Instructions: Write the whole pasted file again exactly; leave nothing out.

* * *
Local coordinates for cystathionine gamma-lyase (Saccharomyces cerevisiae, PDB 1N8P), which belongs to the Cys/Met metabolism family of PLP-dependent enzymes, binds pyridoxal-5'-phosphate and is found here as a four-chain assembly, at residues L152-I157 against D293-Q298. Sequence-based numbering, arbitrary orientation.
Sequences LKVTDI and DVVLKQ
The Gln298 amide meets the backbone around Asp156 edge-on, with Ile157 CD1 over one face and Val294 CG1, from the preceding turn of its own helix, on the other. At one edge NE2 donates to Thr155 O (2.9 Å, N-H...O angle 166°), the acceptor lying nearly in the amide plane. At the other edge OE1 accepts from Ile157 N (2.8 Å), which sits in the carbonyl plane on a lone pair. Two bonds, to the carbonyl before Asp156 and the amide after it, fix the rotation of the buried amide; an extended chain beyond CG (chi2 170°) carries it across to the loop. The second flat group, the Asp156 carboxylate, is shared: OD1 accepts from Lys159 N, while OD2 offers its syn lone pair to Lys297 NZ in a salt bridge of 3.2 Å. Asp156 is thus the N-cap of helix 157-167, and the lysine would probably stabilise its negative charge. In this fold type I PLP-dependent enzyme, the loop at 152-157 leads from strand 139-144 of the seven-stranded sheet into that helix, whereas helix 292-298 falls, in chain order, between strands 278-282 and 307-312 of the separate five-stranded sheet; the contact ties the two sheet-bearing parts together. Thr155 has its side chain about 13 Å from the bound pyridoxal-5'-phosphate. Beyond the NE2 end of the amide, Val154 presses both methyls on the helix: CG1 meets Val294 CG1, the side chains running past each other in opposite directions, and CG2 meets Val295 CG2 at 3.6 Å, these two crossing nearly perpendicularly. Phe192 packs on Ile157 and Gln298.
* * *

Local coordinates for cystathionine gamma-lyase (Saccharomyces cerevisiae, PDB 1N8P), which belongs to the Cys/Met metabolism family of PLP-dependent enzymes, binds pyridoxal-5'-phosphate and is found here as a four-chain assembly, at residues L152-I157 against D293-Q298. Sequence-based numbering, arbitrary orientation.
Sequences LKVTDI and DVVLKQ
The Gln298 amide meets the backbone around Asp156 edge-on, with Ile157 CD1 over one face and Val294 CG1, from the preceding turn of its own helix, on the other. At one edge NE2 donates to Thr155 O (2.9 Å, N-H...O angle 166°), the acceptor lying nearly in the amide plane. At the other edge OE1 accepts from Ile157 N (2.8 Å), which sits in the carbonyl plane on a lone pair. Two bonds, to the carbonyl before Asp156 and the amide after it, fix the rotation of the buried amide; an extended chain beyond CG (chi2 170°) carries it across to the loop. The second flat group, the Asp156 carboxylate, is shared: OD1 accepts from Lys159 N, while OD2 offers its syn lone pair to Lys297 NZ in a salt bridge of 3.2 Å. Asp156 is thus the N-cap of helix 157-167, and the lysine would probably stabilise its negative charge. In this fold type I PLP-dependent enzyme, the loop at 152-157 leads from strand 139-144 of the seven-stranded sheet into that helix, whereas helix 292-298 falls, in chain order, between strands 278-282 and 307-312 of the separate five-stranded sheet; the contact ties the two sheet-bearing parts together. Thr155 has its side chain about 13 Å from the bound pyridoxal-5'-phosphate. Beyond the NE2 end of the amide, Val154 presses both methyls on the helix: CG1 meets Val294 CG1, the side chains running past each other in opposite directions, and CG2 meets Val295 CG2 at 3.6 Å, these two crossing nearly perpendicularly. Phe192 packs on Ile157 and Gln298.